To begin, we determined the needs of USPTO managers regarding the MRF data. In order to accomplish this, we conducted structured interviews with Quality Leads (QLs), Training Quality Assurance Specialists (TQASs) and Supervisory Patent Examiners (SPEs), utilizing a snowball sampling method to identify relevant interviewees in each category. We began interviews with QLs because they hold managerial positions and work closely with the MRF. Interviewees were questioned about what MRF data they would find most useful, and about various ways they would like to have the data presented to them. After each interview, responses taken from our written and audio notes and further analyzed to determine key patterns.

After determining employees’ MRF data needs, we analyzed the MRF data to find patterns related to the consistency and accuracy of patent examinations. We started our comparisons by looking at the overall clarity and correctness scores for each statute, as well of the specific sub-questions for these statutes. In addition, we filtered data by examiner grouping based on subject matter, referred to as Technology Centers (TC), as well as the Work Groups and Art Units that make up these TCs. This allowed us to determine whether there are patterns in correctness and clarity among groups of examiners.

Finally, we used the data we gathered throughout the interviews to identify the most popular models for reporting MRF data. The three reporting models that were discussed are Canned Reports, Snapshots, and Ad Hoc analysis. A Canned Report is a detailed, widely distributed report which focuses on data and analysis deemed to be most important. A Snapshot is a brief display of key data points that allows users to quickly gauge important information. Ad Hoc analysis allows the user to interactively examine trends and information they determine is most important. We then identified the advantages and disadvantages of each model based on interviewee responses. We organized these features, based on importance, by coding interviewee responses. This information was used to create a decision matrix to help guide implementation of the selected reporting method in order to help the OPQA meet the data reporting needs of USPTO managers.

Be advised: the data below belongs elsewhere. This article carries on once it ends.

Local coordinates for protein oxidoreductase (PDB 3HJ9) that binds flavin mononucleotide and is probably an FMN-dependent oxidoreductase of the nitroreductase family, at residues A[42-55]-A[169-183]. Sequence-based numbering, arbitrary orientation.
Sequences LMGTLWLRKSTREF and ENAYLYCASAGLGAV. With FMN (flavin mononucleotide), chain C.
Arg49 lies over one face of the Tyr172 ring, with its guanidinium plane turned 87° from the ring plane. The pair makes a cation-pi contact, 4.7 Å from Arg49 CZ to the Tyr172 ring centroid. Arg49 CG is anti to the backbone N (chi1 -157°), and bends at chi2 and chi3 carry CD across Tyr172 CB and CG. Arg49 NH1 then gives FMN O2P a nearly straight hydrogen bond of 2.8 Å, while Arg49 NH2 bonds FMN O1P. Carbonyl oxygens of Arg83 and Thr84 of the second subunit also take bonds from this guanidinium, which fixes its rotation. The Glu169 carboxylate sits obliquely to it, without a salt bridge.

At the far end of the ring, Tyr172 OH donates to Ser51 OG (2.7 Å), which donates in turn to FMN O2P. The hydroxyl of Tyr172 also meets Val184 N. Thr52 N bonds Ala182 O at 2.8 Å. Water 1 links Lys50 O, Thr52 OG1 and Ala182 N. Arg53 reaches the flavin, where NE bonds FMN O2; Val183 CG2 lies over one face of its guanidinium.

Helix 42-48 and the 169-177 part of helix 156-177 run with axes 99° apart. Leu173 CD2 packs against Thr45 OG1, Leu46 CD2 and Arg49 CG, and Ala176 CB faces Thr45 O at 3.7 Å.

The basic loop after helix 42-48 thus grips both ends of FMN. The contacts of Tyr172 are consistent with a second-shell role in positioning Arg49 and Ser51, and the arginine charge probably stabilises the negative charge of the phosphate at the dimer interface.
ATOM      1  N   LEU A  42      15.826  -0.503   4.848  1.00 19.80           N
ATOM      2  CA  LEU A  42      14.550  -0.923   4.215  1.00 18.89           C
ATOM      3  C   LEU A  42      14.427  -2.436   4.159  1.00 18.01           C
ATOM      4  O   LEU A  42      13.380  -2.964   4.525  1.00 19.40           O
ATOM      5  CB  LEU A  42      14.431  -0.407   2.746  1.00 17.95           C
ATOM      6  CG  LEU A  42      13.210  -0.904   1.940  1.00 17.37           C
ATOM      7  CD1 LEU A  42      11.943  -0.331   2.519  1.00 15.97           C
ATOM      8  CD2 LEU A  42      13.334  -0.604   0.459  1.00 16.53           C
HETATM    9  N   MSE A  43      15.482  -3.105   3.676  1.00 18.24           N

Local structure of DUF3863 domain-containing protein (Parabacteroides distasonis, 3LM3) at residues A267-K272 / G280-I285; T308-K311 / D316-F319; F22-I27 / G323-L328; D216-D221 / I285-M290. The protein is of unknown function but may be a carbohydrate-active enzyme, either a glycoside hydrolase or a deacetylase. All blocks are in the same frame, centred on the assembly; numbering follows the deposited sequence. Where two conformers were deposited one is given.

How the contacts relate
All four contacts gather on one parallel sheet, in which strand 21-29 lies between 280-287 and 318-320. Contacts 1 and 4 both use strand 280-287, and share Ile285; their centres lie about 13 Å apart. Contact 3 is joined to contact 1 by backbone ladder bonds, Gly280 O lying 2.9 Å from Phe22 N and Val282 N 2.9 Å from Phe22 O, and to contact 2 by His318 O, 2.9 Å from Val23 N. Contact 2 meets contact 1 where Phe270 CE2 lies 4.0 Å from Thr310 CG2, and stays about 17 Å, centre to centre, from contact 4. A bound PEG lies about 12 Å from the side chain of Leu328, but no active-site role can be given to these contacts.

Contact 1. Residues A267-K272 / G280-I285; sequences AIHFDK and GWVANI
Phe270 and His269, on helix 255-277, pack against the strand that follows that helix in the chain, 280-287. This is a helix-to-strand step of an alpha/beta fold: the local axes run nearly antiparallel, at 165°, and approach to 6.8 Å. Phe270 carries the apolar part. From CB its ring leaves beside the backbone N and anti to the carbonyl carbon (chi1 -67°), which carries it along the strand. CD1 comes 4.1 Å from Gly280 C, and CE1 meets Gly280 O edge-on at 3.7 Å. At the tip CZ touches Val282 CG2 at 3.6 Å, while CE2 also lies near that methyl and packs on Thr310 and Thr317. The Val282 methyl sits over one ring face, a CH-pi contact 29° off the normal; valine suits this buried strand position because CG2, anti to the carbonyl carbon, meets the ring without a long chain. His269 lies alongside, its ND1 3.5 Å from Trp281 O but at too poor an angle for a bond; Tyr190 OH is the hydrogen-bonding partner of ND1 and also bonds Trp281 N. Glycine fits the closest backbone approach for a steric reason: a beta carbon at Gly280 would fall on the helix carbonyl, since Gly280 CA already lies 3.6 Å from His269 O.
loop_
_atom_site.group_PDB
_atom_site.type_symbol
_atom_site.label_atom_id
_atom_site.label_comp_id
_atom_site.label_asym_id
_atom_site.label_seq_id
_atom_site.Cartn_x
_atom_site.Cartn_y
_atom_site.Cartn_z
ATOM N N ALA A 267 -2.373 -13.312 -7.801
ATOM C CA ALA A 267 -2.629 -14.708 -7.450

One of the first questions in our interview script (see Appendix A) asked employees about what information from the MRF would be most useful to them. Their responses were coded and displayed in the word cloud seen in Summary Figure 1. In this figure, terms appear larger based on the number of interviewees who mentioned the term. The word cloud shows that many employees were concerned with results based on statutes, specifically statutes 101 (usefulness), 102 (prior art) and 103 (obviousness). Also seen from the results, employees are most concerned with AT and SD rated examinations, which are examinations that had errors somewhere in the process. These examinations are also referred to as non-compliant.


We asked interviewees to rate the three reporting methods (Canned Reports, Snapshots and Ad Hoc analysis) on a scale of one to ten. On average, Canned Reports received a rating of 5.3, Snapshots received 6.3, and Ad Hoc analysis received 8.6.  These results clearly show that Ad Hoc analysis is the most popular data reporting model among interviewees.